Logbook pilot launched to address Working Group concerns

The Home Buying and Selling Group (HBSG) has arranged the test-and-learn pilot scheme involving a group of lawyers and conveyancers to iron out specific barriers to the adoption and use of the logbook for property transactions.

For logbooks to be effective, widespread adoption across the industry is essential, and the HBSG is also planning engagement with surveyors and estate agents.

Stakeholders need confidence in the system:

The assumption that logbooks will improve the conveyancing part of the home buying process was challenged by the law firms who took part in the HBSG Working Group in summer 2023.

A key concern was defining industry standards for what a logbook is and what information is included. Conveyancers also questioned how they could trust the information provided in a logbook, given there can be up to 19 different sources for property information.

Consistent and standard information should be included in all logbooks, including an Energy Performance Certificate (EPC), a Title Plan, the Unique Property Reference Number (UPRN), and the verified identity of the owner. Other data is expected to include planning permissions, building regulation notices, neighbour agreements and guarantees.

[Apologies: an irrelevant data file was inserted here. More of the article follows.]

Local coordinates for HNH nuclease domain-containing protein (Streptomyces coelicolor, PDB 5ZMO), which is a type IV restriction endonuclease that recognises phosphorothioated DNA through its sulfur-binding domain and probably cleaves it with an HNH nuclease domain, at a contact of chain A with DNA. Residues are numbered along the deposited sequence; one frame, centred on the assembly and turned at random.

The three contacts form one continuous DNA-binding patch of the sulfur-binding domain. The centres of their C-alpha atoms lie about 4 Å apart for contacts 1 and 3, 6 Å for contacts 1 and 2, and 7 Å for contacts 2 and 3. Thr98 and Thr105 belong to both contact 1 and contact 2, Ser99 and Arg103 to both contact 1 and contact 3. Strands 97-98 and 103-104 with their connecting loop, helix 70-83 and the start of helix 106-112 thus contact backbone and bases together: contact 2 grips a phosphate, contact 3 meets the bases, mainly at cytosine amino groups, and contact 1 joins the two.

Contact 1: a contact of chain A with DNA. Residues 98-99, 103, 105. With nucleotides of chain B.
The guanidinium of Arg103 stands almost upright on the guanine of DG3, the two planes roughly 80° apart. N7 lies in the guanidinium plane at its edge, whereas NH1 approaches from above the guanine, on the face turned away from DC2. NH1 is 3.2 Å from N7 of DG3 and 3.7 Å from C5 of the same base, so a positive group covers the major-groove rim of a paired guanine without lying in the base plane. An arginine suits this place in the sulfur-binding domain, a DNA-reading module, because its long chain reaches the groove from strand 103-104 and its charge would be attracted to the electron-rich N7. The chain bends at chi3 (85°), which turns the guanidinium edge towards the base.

Government must be an advocate for adoption:

The eventual aim is for the logbook to be rolled out industry-wide, and the Working Group has called for the UK Government to help drive the development and take-up of the system and to make government-held data more easily available. 

Propertymark represented the views of our members during the development of UK Government policy, feeding into work by the Department for Culture, Media and Sport (DCMS) on digital identity policy in the home buying process.

The Data Protection and Digital Information Bill (DPDI) moved into its Committee stage in the House of Lords in March 2024 and, once introduced, it will support the development of secure digital identity services which promise to speed up property purchases, reduce fraud and revolutionise the customer experience.

Driving change in the sector:

The failure to embrace new technology has led to little change in the industry over the last thirty years. In fact, given that the process has become complex, involving larger amounts of money and that people are moving less than they have traditionally in the past, some of our member agents felt that the failure to adopt new technology has led to even greater delays.

In our April 2024 position paper, The Future of Home Buying and Selling, which is shared with politicians and stakeholders to support our campaign work, Propertymark examines the current process to clearly present the current frustrations and highlight areas of good practice and positive development to policymakers.


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